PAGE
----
Then I started trekking toward higher ground. The wind was fierce and getting fiercer. I got to the top of a mound that was almost exactly 16,000 feet and was almost physically blown off it--gusts well over 50mph for sure and steady winds of 40. Luckily I had brought along extra jackets and mittens--I put on a lot of stuff and was warm in the wind, but needed 4 layers or so to be comfortable even though the air temperature was in the 60’s. I started heading across gentle slopes toward a fairly significant mountain north of the road, but set back a couple of miles, targeting a little snow field in a valley (out of the wind?) that looked to be at about 16,500 feet. Somewhere along this section I paused to shoot the photo headlining this post.
I kept to the leeward slopes of an arm of the big mountain and found myself always keeping too far to the left and always keeping too close to the ridge line of that arm of the mountain, hoping to stay in some wind shadow. I was getting pretty tired, when I noticed I had reached 16,640 feet so I decided to abandon the cross-slope trek to the ice field and just climb up to the ridge and try to achieve 17,000 feet. The going was over big rocks much of the way along the wind shadow, and now I more or less headed straight up to the wind. I was getting really exhausted--feeling the same at under 17,000 feet that I had felt around 18,000 feet in Bolivia a couple years ago. I was staggering and stumbling and quite totally spent. I could not have ascended much further. I took a great panoramic shot of everything from San Francisco Pass to Laguna Verde including 5 or 6 big mountains along the border, Ojos del Salado among them. Don't know how well that will show up here, but here it is:
At this point in my adjustment to altitude, I could not imagine how I could get another 5500 feet higher (to the summit of Ojos del Salado) unless I could do it in small increments and very slowly. At this point I just have my eye on achieving 20,000 feet. I started down at 2:30PM, going a direct bee-line route toward my car. The way back was more into the wind and was on the windward side of the spur of the mountain (probably about an 18,000 foot mountain) so the wind was truly brutal. Plus I had no idea how far I had traveled horizontally. I do remember looking at these mountains on Google Maps and not even considering climbing them because they were too far from the road!!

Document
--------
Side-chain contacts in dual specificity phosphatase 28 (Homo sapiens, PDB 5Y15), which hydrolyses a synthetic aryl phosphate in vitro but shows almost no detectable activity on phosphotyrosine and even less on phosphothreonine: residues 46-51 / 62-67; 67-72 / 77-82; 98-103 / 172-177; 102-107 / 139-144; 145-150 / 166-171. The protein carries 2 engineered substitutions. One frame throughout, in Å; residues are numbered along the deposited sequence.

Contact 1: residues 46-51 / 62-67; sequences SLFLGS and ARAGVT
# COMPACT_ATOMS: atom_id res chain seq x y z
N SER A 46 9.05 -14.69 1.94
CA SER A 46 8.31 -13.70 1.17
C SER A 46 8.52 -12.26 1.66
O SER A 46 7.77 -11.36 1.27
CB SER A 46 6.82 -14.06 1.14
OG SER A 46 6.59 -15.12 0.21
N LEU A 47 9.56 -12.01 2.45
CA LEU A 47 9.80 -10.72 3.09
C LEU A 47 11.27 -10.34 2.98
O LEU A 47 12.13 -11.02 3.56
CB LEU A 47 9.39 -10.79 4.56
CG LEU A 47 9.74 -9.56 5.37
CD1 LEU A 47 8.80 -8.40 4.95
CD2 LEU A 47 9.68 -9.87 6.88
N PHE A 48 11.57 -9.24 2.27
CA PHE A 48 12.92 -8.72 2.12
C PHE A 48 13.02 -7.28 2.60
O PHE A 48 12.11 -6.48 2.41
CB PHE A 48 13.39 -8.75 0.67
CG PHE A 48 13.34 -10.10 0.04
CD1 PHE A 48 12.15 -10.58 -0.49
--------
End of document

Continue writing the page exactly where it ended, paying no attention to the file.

Anyhow, the return walk was serious torture. I got back to the car at 4PM, implying that the horizontal distance was probably more than four miles and vertical ascent 2000 feet. I was really spent but so happy to be out of the wind. I found myself continuing to need to consciously breathe heavily. I considered the possibility that if I re-hydrated fully and got a balance of calories in my system that I might get rid of that desperate need of oxygen. The reason I suspected that was because even near sea level on my training hikes of Bob's Hill in MD I noticed the same effect on days when I had not taken in enough calories. It worked exquisitely. I ate crackers, a packet of Gu, plenty of water, and some Skittles, and soon all need of consciously breathing heavily disappeared completely, only to come back a little about 3 hours later when I was needing more food and water.
All in all, today provided a bunch of hugely valuable ‘data’ and lessons on my body's reaction to altitude. Once I had eaten I just reclined in the seat and rested and napped for the rest of the afternoon, not stirring into action again until around 8:00 as the sun was setting below Mulas Muertas. The wind seemed to begin to let up just as the sun set. I wonder if today is typical. This morning as I drove past Tres Cruces, it was absolutely dead calm out in the wide open flats between mountains. Even at San Francisco Pass the wind was only a moderate breeze. Only in the afternoon did it get so fierce. I’ve read that people start summit days early here mostly to avoid the wind. I guess I’ve just had a firsthand lesson in why that’s a wise move. In the days ahead I’ll try to be aware of the cycle of the winds. I’ll probably only do one more hard workout like today’s five hour ordeal before I leave--probably try to get to 18,000 feet on Mulas Muertas starting at 14,000 feet at Laguna Verde. That mountain is over 19,000 feet high and people do that 5000 foot ascent as a ‘little’ training hike! I think I must be a true pretender in this area of endeavor.
I had caught up on my journal writing a bit after sunset, at 8:40, then I turned on the car for a while and continued on the laptop, processing the panoramas and other photos taken today. It looked like I’d have almost no road traffic again today, going by my little turn-out. It had already been something more than an hour since the last vehicle passed. I finished the photo work at 9:25 and turned off the car and settled in for the night.